Friday, March 16, 2012

How Math for Homeschoolers With Special Needs?

Math can be a challenge for children with special needs, leaving many homeschooling parents-not to mention kids-feeling overwhelmed. However, there are many math games and activities that can make learning math concepts easier and more enjoyable. Using a variety of games, especially those that are hands-on, can help children with learning disabilities retain more of the concepts being taught. Grasping the meaning of the math lesson is also essential to successful learning, as math tends to build on the lesson that comes before it.

So where do you start? And with so many to choose from, how do you know which math activities will work for your child? First of all, you need to keep in mind that all children learn differently. Therefore, they will need lessons that are tailor-made to fit their particular learning needs.

When it comes to choosing math for homeschoolers with special needs, try to seek out activities that you can center around their interests and fit to their learning styles. For instance, you can personalize math lessons or activities by including a favorite hobby or game-turn a favorite board game into a math lesson. You can use real events or experiences and even include some of your child's own ideas. Try making a trip to the grocery store a lesson on decimals or addition.

Math games are a great way for your child to practice his skills. He may have so much fun that it may be difficult to convince him that it is actually a math lesson! Math games and other resources are readily available online and in many curriculum packages. If cost is a factor, there are many activities that you can put together on your own. Just do a simple search online for "free math games."

Some of the more popular math games include sequencing games, picture-to-count sets, and math bingo. Other fun, hands-on activities may include humorous word problems using fun props like toys, puppets, etc. that you or your child demonstrate the problems and solutions to each other. Math memory and concentration games are also popular learning tools for kids. Flash cards can be used for a variety of games and are easy to make yourself.

Wednesday, March 14, 2012

How Do You Know You Are Capable?

Do you feel overwhelmed in your job as a homeschool parents. Many parents do. I have heard from so many people asking how they can know that they are capable of homeschooling their high school student. There are a few encouraging verses from the Bible that can help relieve some of those concerns.

Psalm 1:39 13-16 "For you created my inmost being; you knit me together in my mother's womb. I praise you because I am fearfully and wonderfully made; your works are wonderful..."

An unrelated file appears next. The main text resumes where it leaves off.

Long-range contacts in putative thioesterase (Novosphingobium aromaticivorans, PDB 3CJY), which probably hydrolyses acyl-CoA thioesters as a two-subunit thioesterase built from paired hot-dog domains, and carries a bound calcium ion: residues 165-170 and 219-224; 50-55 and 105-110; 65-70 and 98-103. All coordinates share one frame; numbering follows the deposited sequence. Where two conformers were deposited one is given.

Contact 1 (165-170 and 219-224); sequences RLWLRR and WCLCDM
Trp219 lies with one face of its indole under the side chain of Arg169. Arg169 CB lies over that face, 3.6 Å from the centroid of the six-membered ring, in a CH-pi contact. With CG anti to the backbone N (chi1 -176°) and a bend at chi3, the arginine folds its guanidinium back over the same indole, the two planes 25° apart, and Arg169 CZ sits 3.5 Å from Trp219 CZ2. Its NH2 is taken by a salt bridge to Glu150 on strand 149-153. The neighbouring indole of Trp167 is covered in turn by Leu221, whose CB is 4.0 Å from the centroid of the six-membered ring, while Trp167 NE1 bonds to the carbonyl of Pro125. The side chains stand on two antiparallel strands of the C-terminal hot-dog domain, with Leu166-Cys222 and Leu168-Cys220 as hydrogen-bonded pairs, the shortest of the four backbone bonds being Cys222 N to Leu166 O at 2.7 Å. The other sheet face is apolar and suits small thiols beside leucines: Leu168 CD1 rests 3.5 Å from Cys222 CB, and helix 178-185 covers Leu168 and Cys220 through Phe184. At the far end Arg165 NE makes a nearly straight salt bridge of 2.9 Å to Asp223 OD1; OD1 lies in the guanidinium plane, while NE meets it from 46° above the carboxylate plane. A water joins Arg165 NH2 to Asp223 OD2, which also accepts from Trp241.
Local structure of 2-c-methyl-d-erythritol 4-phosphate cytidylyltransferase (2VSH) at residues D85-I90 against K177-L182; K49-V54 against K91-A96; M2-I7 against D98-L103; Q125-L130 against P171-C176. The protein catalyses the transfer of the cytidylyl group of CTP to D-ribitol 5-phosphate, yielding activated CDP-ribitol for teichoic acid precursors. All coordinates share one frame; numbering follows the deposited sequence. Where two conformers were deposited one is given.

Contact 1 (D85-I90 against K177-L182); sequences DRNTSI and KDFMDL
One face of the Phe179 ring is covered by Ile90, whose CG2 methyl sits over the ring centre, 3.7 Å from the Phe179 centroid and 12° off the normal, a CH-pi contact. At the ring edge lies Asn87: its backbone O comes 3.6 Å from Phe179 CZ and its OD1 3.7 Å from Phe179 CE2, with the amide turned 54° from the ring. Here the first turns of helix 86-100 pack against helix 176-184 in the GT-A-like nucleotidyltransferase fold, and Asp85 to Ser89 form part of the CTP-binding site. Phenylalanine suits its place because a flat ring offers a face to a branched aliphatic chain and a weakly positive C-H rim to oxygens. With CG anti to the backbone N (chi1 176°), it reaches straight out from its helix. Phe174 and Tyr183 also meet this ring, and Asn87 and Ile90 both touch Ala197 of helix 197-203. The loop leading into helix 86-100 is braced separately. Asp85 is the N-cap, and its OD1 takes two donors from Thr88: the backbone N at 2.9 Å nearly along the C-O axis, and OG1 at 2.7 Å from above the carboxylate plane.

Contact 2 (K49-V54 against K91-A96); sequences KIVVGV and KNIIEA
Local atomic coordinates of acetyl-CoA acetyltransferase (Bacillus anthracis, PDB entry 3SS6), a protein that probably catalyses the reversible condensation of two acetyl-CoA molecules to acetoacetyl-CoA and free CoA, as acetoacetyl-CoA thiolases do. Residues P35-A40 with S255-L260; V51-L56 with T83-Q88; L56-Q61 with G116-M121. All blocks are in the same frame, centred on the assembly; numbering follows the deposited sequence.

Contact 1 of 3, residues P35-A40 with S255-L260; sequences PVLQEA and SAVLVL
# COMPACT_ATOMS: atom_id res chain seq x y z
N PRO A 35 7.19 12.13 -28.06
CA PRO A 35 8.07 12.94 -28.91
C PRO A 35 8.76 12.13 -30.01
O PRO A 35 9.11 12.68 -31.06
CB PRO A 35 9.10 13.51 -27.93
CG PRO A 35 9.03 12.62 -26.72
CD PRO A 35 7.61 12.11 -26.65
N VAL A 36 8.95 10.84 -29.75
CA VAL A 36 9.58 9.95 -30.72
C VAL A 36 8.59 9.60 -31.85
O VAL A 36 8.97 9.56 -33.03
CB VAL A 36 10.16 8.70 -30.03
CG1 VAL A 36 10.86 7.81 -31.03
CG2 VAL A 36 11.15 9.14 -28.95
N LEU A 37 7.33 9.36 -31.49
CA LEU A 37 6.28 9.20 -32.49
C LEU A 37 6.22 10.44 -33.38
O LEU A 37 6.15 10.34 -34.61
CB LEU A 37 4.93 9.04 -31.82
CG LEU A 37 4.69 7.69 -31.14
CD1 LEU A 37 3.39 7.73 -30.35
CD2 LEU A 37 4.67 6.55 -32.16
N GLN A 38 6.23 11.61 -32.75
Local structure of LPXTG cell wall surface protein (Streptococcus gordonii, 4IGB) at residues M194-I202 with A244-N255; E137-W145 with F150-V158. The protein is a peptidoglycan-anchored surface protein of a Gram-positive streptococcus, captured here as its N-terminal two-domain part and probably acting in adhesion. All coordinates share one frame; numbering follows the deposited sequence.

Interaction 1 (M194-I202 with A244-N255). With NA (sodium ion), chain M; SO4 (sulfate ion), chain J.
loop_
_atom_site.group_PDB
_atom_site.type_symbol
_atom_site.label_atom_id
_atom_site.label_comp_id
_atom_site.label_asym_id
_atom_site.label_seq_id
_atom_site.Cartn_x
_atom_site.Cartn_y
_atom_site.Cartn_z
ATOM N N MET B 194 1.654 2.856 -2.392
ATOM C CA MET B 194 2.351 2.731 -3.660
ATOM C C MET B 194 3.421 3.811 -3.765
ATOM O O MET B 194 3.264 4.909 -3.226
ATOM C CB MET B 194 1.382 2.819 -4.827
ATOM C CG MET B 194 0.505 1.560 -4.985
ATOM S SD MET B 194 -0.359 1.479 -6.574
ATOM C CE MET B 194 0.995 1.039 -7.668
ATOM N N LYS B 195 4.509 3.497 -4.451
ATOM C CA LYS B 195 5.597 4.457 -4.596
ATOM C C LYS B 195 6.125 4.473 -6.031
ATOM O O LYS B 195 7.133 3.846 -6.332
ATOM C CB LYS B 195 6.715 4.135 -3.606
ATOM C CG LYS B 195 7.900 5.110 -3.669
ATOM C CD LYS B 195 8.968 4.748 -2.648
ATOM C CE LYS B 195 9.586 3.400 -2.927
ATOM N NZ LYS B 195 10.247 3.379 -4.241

Your child was given to you. You are the perfect parents for your child and your child is the perfect child for your family. Together, the two of you were meant to do this and that's how you'll know you'll be successful.

Think about Philippians 4:13 where it says "I can do all this through Him who strengthens me." That will include homeschooling high school. Also, 1 Peter 4:8 says "Above all, love each other deeply, because love covers over a multitude of sins." When something goes wrong, you can know that you can still homeschool high school because the love that you have for your child is going to cover everything.

This child has been given to you; you have been given to your child. You are the perfect partnership for homeschooling high school. You know that you are capable because God will provide what you need to do the job that you have been called to do. And you know that when these steps occur, it's going to be okay because the love for your child is going to cover all of it.

The scriptures say a lot about raising a child, but it does not say anything about forking your child over to the government for their education. It's all about the parent and the child. Even when it talks about rendering unto Caesar, it is not talking about your children. Your children have been given to you.

Also in scripture, God often provides step by step answers to problems that are faced. When Jesus changed the water to wine at the wedding at Cana, He did not tell His servants to change the water into wine; that would have been slightly overwhelming.

Instead, he gave them three steps:

   a. Fill jars with water.
   b.Draw water out of jars.
   c.Take a drink to the master.

At no point does Jesus say to graduate your child today and get them into this college. He's telling us to take one step at a time. So when you learn from me about college preparation, think about all the things that I talk about but realize that you do not have to do them all today.